Nutritional Contents

Globally, there is no doubt that the number of people who rely on wheat for a substantial part of their diet amounts to several billions. Therefore, the nutritional importance of wheat proteins should not be underestimated, particularly in less developed countries where bread, noodles and other products (e.g. bulgar, couscous) may provide a substantial proportion of the diet. Wheat provides nearly 55% of carbohydrate and 20% of the food calories. It contains carbohydrate 78.10%, protein 14.70%, fat 2.10%, minerals 2.10% and considerable proportions of vitamins (thiamine and vitamin-B) and minerals (zinc, iron). Wheat is also a good source of traces minerals like selenium and magnesium, nutrients essential to good health (Adams et al., 2002; Fraley, 2003; Shewry et al., 2006; Topping, 2007).

Wheat grain precisely known as caryopsis consists of the pericarp or fruit and the true seed. In the endosperm of the seed, about 72% of the protein is stored, which forms 8-15% of total protein per grain weight. Wheat grains are also rich in pantothenic acid, riboflavin and some minerals, sugars etc. The barn, which consists of pericarp testa and aleurone, is also a dietary source for fiber, potassium, phosphorus, magnesium, calcium, and niacin in small quantities.

Wheat germ is sodium and cholesterol free, and dense in nutrients. It is rich in vitamin E, magnesium, pantothenic acid, phosphorus, thiamin, niacin and zinc. It is also a source of coenzyme Q10 (ubiquinone) and PABA (para-aminobenzoic acid) (Shewry, 2007; Shewry, 2009). Wheat germ is also high in fiber, and contains approximately 1 gram of fiber per tablespoon. A diet high in fiber can be useful in regulating bowel function (i.e. reducing constipation), and may be recommended for patients at risk for colon disease, heart disease, and diabetes.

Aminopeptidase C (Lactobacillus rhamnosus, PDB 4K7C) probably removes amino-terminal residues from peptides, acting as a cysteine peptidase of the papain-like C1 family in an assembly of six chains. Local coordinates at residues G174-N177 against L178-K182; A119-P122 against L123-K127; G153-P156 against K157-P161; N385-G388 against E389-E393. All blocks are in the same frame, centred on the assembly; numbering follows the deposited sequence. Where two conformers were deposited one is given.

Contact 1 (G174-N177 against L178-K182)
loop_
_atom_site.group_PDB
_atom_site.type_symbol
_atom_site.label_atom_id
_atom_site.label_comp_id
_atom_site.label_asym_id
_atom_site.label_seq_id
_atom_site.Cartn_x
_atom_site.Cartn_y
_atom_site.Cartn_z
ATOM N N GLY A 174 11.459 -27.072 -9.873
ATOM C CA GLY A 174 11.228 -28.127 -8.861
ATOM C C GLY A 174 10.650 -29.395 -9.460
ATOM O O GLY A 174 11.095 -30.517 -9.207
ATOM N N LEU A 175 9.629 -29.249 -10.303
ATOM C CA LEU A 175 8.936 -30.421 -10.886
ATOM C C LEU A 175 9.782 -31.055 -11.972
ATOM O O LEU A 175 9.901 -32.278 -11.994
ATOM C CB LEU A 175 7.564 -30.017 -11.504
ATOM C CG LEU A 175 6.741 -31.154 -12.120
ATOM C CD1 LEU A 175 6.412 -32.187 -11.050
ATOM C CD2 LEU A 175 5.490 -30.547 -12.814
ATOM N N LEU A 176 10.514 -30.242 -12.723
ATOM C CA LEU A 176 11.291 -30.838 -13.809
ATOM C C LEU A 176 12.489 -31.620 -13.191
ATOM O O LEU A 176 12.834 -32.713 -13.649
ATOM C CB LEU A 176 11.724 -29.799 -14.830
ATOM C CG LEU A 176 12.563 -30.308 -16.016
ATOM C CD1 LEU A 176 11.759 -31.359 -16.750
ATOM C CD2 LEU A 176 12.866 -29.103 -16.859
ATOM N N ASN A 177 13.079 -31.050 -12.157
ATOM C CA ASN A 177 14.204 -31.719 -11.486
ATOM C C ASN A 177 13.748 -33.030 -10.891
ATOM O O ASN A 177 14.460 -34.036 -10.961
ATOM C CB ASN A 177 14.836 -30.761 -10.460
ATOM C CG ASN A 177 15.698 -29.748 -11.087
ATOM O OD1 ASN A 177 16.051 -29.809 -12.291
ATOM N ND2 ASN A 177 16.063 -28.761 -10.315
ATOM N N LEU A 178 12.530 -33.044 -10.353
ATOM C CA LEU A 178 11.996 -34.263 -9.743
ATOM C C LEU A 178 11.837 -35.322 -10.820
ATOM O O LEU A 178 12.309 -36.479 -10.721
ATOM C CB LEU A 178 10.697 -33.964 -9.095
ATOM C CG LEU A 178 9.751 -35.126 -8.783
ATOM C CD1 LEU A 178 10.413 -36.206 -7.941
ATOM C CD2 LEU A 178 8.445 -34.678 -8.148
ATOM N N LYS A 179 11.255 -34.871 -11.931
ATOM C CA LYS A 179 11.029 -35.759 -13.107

Types of Wheat Flours and its Uses

All-Purpose Flour

All-purpose flour is the finely ground endosperm of the wheat kernel separated from the bran and germ during the milling process. All-purpose flour is made from hard wheat or a combination of soft and hard wheat from which the home baker can make a complete range of satisfactory baked products such as yeast breads, cakes, cookies, pastries and noodles. Enriched All-Purpose Flour has iron and B-vitamins added in amounts equal to or exceeding that of whole-wheat flour. Bleached Enriched All-Purpose Flour is treated with chlorine to mature the flour, condition the gluten and improve the baking quality. The chlorine evaporates and does not destroy the nutrients but does reduce the risk of spoilage or contamination.

Unbleached Enriched All-Purpose Flour is bleached by oxygen in the air during an aging process and is off-white in color. Nutritionally, bleached and unbleached flour are the same.





Wheat (Triticum aestivum) flour and soybean (Glycine max) seeds were purchased at the local market in Owo, Ondo State. Other materials used for the chinchin production such sugar, salt, eggs, flavour etc. were also purchased in Owo local market. The equipment used for the chinchin production were all gotten from the processing laboratory of the Department of Food Science and Technology, the analysis was carried in the Food Chemistry Laboratory of Food Science and Technology, Rufus Giwa Polytechnic, Owo, Ondo State, Nigeria.


Production of soybean flour

The soybean flour was also prepared by the method reported by Houssou and Ayemor (2002). The soybean was first sorted to remove dirt and any impurity; it was then washed before cooked in order to soften the coat and to easily remove the coat, the soybean was then dried using cabinet drying machine at temperature of 65oC for 48 hrs after which it was grinded using attrition mill, it was sieved through 500 µm opening then packaged for cake production (Figure 1).